It now appears that the testimony offered by then-Secretary of State Hillary Clinton in committees of both chambers of Congress on Jan. 23, and which was contradicted this week by that of the Benghazi whistleblowers, was not presented under oath.
One photograph that came out of Wednesday’s hearing in the House Oversight and Government Reform Committee that will always remain with me was one taken before any testimony was proffered. It depicted the three State Department whistleblowers, all standing with their right hands raised, swearing to tell the truth.
There’s a certain solemnity to this simple act, that adds real gravity to the proceedings and reminds those taking the oath that there will be real consequences should they lie.
Although Clinton’s January testimony in the House Committee on Foreign Affairs and the Senate Foreign Relations Committee may have misled Congress and the public, it was not apparently offered under oath and is therefore cannot be considered perjury, Breitbart News reported.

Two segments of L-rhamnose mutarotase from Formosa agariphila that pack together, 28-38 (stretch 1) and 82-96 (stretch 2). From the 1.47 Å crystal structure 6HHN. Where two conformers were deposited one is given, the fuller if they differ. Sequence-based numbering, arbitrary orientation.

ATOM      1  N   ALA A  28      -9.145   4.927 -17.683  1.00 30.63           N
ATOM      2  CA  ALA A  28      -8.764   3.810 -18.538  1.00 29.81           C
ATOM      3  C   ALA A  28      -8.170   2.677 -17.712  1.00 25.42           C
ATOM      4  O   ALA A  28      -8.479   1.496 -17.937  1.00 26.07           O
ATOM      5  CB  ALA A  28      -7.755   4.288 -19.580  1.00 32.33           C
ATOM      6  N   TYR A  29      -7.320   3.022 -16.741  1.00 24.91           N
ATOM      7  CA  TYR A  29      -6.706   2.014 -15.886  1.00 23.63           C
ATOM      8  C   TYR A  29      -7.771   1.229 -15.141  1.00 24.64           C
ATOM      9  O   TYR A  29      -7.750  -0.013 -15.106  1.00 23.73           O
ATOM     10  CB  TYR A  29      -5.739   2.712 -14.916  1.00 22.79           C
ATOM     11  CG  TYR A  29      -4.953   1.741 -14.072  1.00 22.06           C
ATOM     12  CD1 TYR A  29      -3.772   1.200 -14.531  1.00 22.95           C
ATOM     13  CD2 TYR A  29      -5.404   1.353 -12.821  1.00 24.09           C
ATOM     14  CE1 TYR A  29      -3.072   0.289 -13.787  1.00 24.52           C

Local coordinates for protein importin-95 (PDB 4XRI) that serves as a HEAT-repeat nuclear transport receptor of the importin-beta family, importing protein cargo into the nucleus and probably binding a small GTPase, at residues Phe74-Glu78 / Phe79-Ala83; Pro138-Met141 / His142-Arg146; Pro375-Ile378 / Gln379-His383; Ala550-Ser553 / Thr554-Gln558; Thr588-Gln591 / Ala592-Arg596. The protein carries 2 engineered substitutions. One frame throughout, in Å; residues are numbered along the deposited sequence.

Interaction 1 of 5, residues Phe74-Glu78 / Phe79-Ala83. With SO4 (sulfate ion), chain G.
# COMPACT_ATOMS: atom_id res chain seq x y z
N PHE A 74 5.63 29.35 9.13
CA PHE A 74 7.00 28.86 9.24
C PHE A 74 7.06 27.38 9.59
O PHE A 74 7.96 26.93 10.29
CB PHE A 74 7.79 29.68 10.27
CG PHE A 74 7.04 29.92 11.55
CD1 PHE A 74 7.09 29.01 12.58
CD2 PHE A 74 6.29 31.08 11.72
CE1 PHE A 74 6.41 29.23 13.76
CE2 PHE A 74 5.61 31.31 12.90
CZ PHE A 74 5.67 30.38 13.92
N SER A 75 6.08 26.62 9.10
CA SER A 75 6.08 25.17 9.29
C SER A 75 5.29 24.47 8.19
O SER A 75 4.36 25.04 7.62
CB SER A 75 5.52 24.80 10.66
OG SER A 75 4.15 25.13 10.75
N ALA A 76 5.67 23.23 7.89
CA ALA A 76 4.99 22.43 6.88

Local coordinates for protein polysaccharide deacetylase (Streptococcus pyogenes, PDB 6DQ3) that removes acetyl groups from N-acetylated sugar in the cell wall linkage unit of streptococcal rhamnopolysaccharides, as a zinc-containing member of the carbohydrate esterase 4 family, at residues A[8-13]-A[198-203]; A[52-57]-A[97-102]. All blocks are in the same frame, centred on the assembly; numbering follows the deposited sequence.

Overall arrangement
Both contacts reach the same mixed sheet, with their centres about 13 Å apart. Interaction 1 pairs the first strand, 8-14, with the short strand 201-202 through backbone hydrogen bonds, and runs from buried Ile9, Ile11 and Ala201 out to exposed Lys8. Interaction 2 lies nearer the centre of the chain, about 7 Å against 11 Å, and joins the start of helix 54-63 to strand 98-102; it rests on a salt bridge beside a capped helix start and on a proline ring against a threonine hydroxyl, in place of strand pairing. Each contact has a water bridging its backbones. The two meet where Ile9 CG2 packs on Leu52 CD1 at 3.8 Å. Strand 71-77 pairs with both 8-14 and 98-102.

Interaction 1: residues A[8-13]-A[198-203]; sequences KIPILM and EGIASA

Breitbart’s Joel Pollak notes the following distinction:
Perjury and lying to Congress are two different crimes. Perjury, defined under 18 U.S.C. § 1621, requires violation of an oath. The crime of making a false statement to Congress, defined under 18 U.S.C. § 1001, covers lying about or concealing a “a material fact” in “any investigation or review, conducted pursuant to the authority of any committee, subcommittee, commission or office of the Congress, consistent with applicable rules of the House or Senate.”
Aides from both chambers confirmed that “We checked with the committee and she [Clinton] wasn’t sworn in.” The House aide confirmed, however, that “all witnesses testifying before the House Foreign Affairs Committee, including Secretary Clinton, are under a legal obligation to tell the truth. Any misrepresentation to the Committee in the context of a review or investigation is a violation of law.”
The following interview of Fox News legal and judicial analyst Andrew Napolitano confirms this, but I keep coming back to the solemnity the oath carries with it. If a witness, any witness, wants his testimony to be taken seriously, he should insist upon being sworn in first.
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